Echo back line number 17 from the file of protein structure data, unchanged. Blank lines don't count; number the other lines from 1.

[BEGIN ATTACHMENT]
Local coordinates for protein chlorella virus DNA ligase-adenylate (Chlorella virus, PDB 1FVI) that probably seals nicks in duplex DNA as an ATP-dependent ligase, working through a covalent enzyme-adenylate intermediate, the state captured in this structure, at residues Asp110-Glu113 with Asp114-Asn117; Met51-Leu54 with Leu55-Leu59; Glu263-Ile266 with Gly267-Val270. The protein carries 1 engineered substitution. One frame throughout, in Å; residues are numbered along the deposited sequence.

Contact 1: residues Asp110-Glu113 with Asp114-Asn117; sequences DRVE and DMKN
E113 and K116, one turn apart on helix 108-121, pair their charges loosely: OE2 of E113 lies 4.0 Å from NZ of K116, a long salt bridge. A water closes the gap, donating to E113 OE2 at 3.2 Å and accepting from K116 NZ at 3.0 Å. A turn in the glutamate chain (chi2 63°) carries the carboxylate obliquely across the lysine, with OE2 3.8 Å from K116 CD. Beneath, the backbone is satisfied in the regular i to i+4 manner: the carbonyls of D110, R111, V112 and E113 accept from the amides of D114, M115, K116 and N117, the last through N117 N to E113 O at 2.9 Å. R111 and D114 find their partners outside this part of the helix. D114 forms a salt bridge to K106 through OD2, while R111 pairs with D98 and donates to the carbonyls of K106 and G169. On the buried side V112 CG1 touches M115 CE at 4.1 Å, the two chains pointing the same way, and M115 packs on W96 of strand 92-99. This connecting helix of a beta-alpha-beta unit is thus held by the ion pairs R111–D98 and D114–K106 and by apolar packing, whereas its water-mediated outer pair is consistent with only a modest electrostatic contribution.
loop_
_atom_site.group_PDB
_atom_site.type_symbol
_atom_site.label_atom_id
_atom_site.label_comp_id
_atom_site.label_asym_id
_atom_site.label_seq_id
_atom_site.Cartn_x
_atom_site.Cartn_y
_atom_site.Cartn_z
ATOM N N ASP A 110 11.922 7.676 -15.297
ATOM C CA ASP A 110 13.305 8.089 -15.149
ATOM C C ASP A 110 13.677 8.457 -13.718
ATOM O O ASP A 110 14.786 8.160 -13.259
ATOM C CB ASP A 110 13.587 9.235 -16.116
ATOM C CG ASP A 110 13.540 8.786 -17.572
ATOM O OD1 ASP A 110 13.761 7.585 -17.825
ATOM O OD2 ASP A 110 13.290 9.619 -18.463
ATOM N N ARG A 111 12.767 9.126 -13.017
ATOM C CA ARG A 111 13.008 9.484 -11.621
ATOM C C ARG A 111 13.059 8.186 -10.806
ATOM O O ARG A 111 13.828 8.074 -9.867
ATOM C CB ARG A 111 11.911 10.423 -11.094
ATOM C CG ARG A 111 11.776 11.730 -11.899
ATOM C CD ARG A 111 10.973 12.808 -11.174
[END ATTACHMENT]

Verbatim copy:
ATOM O O ASP A 110 14.786 8.160 -13.259